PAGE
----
Commercial, Public Service

Columbia Helicopters Eyes 3-D Printing, Firefighting, Logistics Among Growth Strategy

By Marsha Barancik | May 1, 2018
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Columbia Model CH-47D Chinook dropping retardant at the Rice Ridge Fire, Seeley Lake, in Montana, in 2017.

Columbia Helicopters’ new total logistics support contract for all operators and maintainers of GE Aviation’s T58 and CT58 engines, excluding the T58-400B model, reinforces its 2018 emphasis on efficiency, continuity and scalability, the owner and operator of the world’s largest fleet of heavy-lift helicopters said in a recent interview.

At the crux of Columbia's growth strategy is adding new support contracts and operator partners, but vetting which new efficient technologies to adapt — in part by exploring U.S. military use of new technology. Specifically understanding how unmanned systems will transform the industry is a priority.


“We don’t want to be a victim of that inevitable change, we want to be participants,” said Santiago Crespo, VP of business development and marketing at Columbia. “We know for sure that automation will have a significant impact on our business.”

Becoming a part manufacturer in recent years gave Columbia exposure to new clients, plus a fresh lens on innovation.

“We see more opportunities from this platform, such as with the use of 3-D printing technology, which we are already using,” Crespo said. “We are looking at how to make it more affordable and how to use it in remote locations.”

Innovation is also about improving processes organically in-house with, for example, paperless processes. Columbia developed a weight and balance app on the Apple platform, he added. “Our people in the field and our office are very collaborative innovators.”

Columbia Helicopters is a factory-authorized service center for the Honeywell T55-714 series engine.

Redefining A Partnership’s Value

As Columbia scales its partnership network, smaller OEMs will have the opportunity to produce parts for Columbia aircraft, enabling it to provide consistent service and coordination across operators.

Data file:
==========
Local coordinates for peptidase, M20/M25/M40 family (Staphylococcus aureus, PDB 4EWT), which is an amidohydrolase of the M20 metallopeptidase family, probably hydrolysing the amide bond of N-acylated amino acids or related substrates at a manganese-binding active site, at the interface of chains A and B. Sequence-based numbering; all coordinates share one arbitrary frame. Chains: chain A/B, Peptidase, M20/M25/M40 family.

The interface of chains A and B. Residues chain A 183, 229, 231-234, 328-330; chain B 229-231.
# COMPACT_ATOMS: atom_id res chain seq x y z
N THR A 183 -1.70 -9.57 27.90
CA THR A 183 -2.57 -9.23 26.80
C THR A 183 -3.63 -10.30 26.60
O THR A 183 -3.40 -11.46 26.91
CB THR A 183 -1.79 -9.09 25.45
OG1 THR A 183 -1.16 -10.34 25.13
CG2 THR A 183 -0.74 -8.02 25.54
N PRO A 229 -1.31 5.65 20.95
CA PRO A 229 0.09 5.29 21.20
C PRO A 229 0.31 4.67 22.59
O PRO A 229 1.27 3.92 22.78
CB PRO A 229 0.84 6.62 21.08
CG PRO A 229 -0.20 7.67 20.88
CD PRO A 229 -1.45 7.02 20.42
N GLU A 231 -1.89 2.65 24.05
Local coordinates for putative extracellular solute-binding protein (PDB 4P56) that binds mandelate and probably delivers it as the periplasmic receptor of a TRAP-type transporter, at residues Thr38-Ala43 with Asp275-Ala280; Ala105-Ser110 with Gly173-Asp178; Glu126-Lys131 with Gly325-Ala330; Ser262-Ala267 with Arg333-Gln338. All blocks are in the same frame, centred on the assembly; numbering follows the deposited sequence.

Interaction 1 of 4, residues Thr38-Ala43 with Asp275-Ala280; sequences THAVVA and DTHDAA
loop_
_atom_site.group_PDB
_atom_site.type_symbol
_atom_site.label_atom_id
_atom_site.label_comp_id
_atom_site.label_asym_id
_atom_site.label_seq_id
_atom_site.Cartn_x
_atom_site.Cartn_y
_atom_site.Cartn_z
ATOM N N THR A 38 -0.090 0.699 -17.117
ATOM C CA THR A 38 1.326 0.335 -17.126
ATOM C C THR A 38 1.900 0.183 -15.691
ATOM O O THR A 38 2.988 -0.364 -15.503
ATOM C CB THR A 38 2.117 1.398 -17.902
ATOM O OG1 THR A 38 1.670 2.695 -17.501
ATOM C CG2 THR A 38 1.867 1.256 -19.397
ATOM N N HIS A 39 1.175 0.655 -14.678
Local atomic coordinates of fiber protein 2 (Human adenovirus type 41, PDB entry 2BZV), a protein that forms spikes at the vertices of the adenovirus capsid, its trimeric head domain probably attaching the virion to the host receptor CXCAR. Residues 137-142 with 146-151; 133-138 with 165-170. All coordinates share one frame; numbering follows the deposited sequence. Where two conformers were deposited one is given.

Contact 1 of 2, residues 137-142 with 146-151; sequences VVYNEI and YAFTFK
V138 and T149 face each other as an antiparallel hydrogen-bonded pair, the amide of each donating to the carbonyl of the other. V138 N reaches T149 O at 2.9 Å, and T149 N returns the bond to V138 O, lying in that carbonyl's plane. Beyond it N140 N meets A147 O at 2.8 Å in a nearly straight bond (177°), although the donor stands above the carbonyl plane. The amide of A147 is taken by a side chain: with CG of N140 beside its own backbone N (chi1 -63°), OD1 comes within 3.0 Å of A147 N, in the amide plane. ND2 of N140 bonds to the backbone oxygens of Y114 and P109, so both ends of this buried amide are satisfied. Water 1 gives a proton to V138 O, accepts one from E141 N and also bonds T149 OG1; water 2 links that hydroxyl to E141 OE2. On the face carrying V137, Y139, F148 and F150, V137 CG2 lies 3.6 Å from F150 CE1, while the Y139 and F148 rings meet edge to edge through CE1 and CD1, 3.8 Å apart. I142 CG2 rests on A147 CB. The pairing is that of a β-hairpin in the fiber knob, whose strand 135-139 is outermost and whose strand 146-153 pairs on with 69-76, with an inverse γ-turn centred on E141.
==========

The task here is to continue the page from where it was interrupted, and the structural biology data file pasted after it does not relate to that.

Under the new GE agreement, Columbia will produce all procurable GE parts as well as purchase inventory from both Sikorsky and GE that it will sell to other engine owners and maintainers.

“We will qualify all of those vendors operating under the new engineering support. And we are selling parts to all operators and service centers that maintain these engines and provide engineering services,” said Jim King, Columbia’s VP of business management. Columbia has already invested more than 1 million hours on the T58 series and “was the most qualified to take on that project,” he said.

With its legacy maintenance role with all industry OEMs, Columbia is in a position to extend aftermarket maintenance support.

More broadly, “the new acquisition will open new market opportunities,” King said.

“The GE partnership is exciting and could expand over time,” said Mike Brunner, VP of supply chain and manufacturing. “It could speak to where OEMs are looking for partners.”

Columbia Helicopters has the capability to overhaul rotor heads, as pictured here.

Firefighting Demand Grows

Columbia’s aviation services side grew last year, primarily with firefighting work. In the U.S., 2017 was one of the most volatile wildfire seasons on record, heightening demand for more intensive response.

In the Sonoma-Napa area of California last year, three Columbia aircraft were contracted by the California Department of Forestry and Fire Protection, and 30 Columbia support staff accompanied the helicopters. Each aircraft flew about six hours per day each, and maintenance averaged four to six hours per night.

Columbia Model CH-47D Chinook dropping water with a 2,800 gallons capacity.

Increased demand for firefighting capabilities is not limited to U.S. shores.

“We just completed our first international firefighting contract (in Chile),” Crespo said. “We anticipate returning for Chile’s next summer season.”

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